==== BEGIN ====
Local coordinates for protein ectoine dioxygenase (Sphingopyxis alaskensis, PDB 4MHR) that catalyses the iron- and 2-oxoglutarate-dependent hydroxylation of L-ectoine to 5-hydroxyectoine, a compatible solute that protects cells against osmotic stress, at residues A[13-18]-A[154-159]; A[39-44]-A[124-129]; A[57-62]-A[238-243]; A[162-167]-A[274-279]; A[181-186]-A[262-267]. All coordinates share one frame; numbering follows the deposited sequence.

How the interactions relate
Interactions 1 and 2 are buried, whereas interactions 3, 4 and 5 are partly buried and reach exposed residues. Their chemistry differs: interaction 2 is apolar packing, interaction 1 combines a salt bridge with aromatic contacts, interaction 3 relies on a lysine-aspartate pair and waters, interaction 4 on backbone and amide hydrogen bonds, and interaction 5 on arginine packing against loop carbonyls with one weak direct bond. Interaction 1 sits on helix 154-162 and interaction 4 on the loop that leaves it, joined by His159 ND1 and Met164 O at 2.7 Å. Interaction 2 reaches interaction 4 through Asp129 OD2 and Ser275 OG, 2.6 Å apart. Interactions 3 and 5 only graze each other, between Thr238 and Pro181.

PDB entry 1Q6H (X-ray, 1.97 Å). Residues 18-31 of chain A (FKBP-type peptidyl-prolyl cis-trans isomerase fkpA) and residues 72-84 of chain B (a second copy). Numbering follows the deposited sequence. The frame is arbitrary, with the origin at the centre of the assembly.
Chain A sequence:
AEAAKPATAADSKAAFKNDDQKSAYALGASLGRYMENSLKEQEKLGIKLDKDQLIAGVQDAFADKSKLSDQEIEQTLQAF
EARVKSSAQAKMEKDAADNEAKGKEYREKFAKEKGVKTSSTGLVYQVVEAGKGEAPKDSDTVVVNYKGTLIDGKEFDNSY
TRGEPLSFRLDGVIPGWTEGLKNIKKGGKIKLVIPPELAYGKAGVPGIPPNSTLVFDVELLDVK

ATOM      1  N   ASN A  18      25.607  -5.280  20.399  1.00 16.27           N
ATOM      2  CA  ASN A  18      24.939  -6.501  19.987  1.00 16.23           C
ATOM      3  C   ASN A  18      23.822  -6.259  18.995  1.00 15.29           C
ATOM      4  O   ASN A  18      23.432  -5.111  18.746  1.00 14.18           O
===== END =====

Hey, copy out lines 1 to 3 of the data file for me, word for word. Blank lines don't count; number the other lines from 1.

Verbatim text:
Local coordinates for protein ectoine dioxygenase (Sphingopyxis alaskensis, PDB 4MHR) that catalyses the iron- and 2-oxoglutarate-dependent hydroxylation of L-ectoine to 5-hydroxyectoine, a compatible solute that protects cells against osmotic stress, at residues A[13-18]-A[154-159]; A[39-44]-A[124-129]; A[57-62]-A[238-243]; A[162-167]-A[274-279]; A[181-186]-A[262-267]. All coordinates share one frame; numbering follows the deposited sequence.

How the interactions relate
Interactions 1 and 2 are buried, whereas interactions 3, 4 and 5 are partly buried and reach exposed residues. Their chemistry differs: interaction 2 is apolar packing, interaction 1 combines a salt bridge with aromatic contacts, interaction 3 relies on a lysine-aspartate pair and waters, interaction 4 on backbone and amide hydrogen bonds, and interaction 5 on arginine packing against loop carbonyls with one weak direct bond. Interaction 1 sits on helix 154-162 and interaction 4 on the loop that leaves it, joined by His159 ND1 and Met164 O at 2.7 Å. Interaction 2 reaches interaction 4 through Asp129 OD2 and Ser275 OG, 2.6 Å apart. Interactions 3 and 5 only graze each other, between Thr238 and Pro181.